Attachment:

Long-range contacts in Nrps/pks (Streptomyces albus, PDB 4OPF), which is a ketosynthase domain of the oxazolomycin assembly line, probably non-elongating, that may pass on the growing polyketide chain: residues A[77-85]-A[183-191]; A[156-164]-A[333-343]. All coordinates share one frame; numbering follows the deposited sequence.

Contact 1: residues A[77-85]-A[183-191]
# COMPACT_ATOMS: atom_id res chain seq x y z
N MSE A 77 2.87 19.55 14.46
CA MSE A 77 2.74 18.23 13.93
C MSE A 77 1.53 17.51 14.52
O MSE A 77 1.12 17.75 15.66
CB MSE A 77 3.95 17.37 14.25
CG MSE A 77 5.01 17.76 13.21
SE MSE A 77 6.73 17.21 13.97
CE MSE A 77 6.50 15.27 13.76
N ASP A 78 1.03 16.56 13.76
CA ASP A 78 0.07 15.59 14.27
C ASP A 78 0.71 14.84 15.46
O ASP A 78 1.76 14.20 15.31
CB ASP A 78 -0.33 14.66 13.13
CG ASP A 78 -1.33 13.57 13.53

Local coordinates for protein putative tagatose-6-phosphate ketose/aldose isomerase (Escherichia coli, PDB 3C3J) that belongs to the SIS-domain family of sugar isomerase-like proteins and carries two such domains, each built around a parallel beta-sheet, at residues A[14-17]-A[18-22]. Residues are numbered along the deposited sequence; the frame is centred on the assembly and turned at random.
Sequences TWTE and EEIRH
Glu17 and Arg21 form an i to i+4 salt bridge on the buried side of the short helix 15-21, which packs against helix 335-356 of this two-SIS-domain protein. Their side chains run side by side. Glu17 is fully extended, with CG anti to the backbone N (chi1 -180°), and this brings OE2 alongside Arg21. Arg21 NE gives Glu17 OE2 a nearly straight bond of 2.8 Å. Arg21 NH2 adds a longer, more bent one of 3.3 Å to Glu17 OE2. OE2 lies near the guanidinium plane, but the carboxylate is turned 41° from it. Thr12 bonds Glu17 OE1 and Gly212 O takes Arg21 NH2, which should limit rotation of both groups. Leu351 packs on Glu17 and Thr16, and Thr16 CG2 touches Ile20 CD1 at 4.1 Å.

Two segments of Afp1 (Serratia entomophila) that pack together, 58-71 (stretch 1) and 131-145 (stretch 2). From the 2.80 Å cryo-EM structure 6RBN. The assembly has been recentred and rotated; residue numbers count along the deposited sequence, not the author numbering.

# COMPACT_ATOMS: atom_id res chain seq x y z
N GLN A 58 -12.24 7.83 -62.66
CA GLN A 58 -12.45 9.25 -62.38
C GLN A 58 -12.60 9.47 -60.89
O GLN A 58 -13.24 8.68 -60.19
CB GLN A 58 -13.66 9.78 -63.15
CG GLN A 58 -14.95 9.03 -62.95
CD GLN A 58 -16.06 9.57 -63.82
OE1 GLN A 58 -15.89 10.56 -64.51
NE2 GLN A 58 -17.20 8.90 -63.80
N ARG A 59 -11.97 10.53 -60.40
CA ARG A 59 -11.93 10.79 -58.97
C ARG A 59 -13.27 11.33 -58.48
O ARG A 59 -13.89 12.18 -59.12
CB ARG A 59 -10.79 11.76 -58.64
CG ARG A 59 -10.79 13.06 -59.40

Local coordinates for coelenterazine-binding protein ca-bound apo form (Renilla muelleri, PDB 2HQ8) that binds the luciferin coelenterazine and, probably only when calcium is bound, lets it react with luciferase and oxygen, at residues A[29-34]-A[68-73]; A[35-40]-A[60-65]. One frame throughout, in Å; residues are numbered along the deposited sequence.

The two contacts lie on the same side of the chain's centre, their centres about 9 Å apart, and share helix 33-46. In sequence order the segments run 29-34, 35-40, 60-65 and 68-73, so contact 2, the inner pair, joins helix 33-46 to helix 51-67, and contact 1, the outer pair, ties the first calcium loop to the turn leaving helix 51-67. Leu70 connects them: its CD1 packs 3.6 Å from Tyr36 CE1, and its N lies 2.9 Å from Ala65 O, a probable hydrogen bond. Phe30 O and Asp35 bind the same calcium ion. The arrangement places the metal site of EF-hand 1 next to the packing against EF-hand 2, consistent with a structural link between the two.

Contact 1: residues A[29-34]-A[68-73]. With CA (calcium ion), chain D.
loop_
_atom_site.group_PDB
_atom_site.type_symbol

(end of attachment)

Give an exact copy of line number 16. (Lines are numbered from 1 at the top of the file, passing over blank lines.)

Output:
CB ASP A 78 -0.33 14.66 13.13